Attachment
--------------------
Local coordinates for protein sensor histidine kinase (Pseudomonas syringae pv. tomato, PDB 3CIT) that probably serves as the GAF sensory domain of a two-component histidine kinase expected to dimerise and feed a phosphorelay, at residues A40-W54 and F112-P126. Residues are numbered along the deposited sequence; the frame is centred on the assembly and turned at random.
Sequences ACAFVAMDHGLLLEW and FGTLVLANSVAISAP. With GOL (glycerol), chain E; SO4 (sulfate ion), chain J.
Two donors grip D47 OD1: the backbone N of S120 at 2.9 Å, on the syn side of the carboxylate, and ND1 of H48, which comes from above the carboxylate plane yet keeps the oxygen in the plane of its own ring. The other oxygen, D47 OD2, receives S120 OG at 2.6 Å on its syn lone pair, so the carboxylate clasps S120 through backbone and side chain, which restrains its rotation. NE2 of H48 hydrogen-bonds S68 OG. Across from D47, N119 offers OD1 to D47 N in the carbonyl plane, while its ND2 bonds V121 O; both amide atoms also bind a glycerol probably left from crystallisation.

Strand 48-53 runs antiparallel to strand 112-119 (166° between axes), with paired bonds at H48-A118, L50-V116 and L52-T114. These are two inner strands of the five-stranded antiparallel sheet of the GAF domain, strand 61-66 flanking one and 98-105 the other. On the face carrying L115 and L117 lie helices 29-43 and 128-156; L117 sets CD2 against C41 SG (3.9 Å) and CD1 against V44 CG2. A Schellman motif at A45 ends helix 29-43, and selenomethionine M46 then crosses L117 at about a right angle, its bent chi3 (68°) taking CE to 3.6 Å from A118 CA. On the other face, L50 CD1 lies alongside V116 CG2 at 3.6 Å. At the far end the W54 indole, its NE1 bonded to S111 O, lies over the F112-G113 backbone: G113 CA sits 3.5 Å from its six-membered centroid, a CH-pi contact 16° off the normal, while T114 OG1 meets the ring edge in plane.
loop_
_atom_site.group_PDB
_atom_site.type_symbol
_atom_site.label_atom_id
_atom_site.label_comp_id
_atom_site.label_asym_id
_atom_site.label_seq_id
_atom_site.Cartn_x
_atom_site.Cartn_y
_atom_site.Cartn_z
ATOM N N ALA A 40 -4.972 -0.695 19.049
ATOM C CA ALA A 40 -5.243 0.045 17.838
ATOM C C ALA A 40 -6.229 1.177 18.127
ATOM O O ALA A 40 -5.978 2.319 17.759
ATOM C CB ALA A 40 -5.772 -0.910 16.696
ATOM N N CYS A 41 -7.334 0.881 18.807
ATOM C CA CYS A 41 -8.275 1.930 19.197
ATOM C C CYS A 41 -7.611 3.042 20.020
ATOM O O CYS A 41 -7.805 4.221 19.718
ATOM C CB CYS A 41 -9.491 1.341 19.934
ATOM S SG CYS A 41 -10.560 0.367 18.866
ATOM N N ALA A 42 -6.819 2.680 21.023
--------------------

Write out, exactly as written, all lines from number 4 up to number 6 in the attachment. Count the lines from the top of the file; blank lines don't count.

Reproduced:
Strand 48-53 runs antiparallel to strand 112-119 (166° between axes), with paired bonds at H48-A118, L50-V116 and L52-T114. These are two inner strands of the five-stranded antiparallel sheet of the GAF domain, strand 61-66 flanking one and 98-105 the other. On the face carrying L115 and L117 lie helices 29-43 and 128-156; L117 sets CD2 against C41 SG (3.9 Å) and CD1 against V44 CG2. A Schellman motif at A45 ends helix 29-43, and selenomethionine M46 then crosses L117 at about a right angle, its bent chi3 (68°) taking CE to 3.6 Å from A118 CA. On the other face, L50 CD1 lies alongside V116 CG2 at 3.6 Å. At the far end the W54 indole, its NE1 bonded to S111 O, lies over the F112-G113 backbone: G113 CA sits 3.5 Å from its six-membered centroid, a CH-pi contact 16° off the normal, while T114 OG1 meets the ring edge in plane.
loop_
_atom_site.group_PDB